2019 Officers and
Executive Board Members
cousins who have been involved in beekeeping operations. He attended college in Bartlesville, OK and earned a BA degree in Business and Accounting. Upon graduation he returned to the beekeeping business and has been actively involved in growing the business into an 80,000 colony farm operating in multiple states. Kelvin lives in Brookings and works out of the home office in Bruce, SD. He oversees the queen rearing/nuc operation in Mississippi and Texas along with company-wide honey production.
In addition to beekeeping, Kelvin has served on boards in various positions for the state beekeeping association and the national association. He is active in his community and his church and has served numerous years on the school board.
Kelvin married his high-school sweetheart Darla and recently celebrated 37 years of marriage. They have four grown sons and five grandchildren. Three of Kelvin’s sons have joined him working full time in the beekeeping business, and the fourth son works in crop production ag. He also enjoys working in the business with his father, Richard, brother, Bret and his sister Marla.
Kelvin Adee - Bruce, SD
Growing up in a commercial beekeeping family Kelvin developed his interest beekeeping at a young age, learning the business and the science from his father. As a third generation beekeeper, he also gathered beekeeping knowledge from his grandfather, uncles and
started by their father 50 years ago. Chris splits his work year between Madera, California and Bowman, North Dakota running 20,000 hives. He also manages the business’s almond orchard in Madera.
Mr. Hiatt graduated from Brigham Young University in 1999 with a BA in Horticulture, minor in Business Management. Having served a two-year mission to Chile for the LDS church as a young adult, his fluency in Spanish has proved helpful in his business relations.
When he is not in the bee yard, Chris likes to ride his dirt bike, hike, and also go birding. He has seen close to 600 species of birds within the US and 1,000 in the world. Chris has also served as a leader within his local church and Boy Scouts. Chris and his wife, Heather, have four children: Holly (19), Kadee Jane (17), Ella (13) and Weston (10).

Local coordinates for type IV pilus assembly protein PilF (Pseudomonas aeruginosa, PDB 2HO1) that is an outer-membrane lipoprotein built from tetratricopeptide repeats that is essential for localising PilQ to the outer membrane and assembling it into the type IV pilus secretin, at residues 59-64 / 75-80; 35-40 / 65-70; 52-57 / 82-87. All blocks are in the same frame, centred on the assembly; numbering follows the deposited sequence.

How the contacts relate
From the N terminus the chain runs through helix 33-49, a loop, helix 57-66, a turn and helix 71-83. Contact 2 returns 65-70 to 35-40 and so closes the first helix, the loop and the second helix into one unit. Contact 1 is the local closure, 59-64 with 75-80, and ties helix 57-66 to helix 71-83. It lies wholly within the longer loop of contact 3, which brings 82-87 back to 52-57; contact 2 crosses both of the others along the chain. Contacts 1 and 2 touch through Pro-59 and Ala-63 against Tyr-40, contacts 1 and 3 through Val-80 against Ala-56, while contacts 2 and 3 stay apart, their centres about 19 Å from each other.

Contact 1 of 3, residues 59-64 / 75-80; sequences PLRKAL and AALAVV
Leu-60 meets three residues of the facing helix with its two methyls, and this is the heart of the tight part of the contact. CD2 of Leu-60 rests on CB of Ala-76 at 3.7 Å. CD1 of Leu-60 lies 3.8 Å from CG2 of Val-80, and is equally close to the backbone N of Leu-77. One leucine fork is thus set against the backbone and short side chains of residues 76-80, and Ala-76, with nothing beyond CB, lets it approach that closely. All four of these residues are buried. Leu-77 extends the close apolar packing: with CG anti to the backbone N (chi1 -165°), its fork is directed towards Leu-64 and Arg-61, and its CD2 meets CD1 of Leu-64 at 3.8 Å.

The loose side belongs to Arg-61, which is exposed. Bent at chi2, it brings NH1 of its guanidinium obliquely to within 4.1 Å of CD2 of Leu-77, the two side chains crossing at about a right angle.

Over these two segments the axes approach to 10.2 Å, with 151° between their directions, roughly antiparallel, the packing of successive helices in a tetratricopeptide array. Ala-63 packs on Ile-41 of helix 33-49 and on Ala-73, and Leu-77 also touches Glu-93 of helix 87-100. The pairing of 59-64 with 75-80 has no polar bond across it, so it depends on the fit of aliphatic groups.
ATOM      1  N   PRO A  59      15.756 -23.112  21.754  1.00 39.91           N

Chris Hiatt - Bowman, ND
Chris was born into a beekeeping family in Ephrata, Washington in 1975. He and his five brothers grew up spending springs managing apple pollination in central Washington and summers pulling and extracting honey in North Dakota. Together they now own Hiatt Honey Co.,
Cassie Cox - Mendon, UT
Cassie has lived in Utah most of her life, and lived in Kenya, Africa for two years. She was employed by Sprint, and managed a coffee roasting company for many years. Cassie also worked for a commercial fossil dealership and spent some time digging up fossils and dinosaur
bones in Utah and Wyoming. She has dual American and British citizenship.
Cassie has an Associate's Degree in Graphic Art and Media Design, as well as twenty-six years office management experience, and twenty years bee industry experience.
Cassie also volunteers to work with women that have substance abuse issues and finds the experiences very challenging and rewarding.
She has two children-a son, Randy (34) and a daughter, Jaime (28).
Darren Cox - Mendon, UT
Darren Cox is president of Cox Honey of Utah, LLC. A fourth generation beekeeper, Cox’s family started keeping bees in St. George, Utah in the late 1800’s.
In 1929 Cox Honey was incorporated as a family
business. Darren bought and took over operation of Cox Honey from his father, Duane Cox, in 2002. He manages 6,000 hives of honeybees.
Darren was nominated to the EPA Farm, Ranch, and Rural Committees Advisory Committee in 2007; appointed as chairman for the American Honey Producers Association Ag Advisory Board in 2008; appointed as Chairman for the National Honey Bee Advisory Board in 2009-2010; board member of National Pollinator Defense Fund; currently serves as Past President of the Association.
Honey Company ran 26,000 colonies for honey production and pollination along the East Coast and California. Joe grew up in Massachusetts and started working at Merrimack Valley Apiaries as a young child. In 1997, Joe moved to Louisiana to manage the newly formed Evergreen Honey Company which produces honey and pollinates in California. After working for MVA/EHC for 31 years, Joe started his own honey bee farm Sunshine Honey Bees. Operating at 5000 colonies, they raise queens, produce honey and pollinate in California.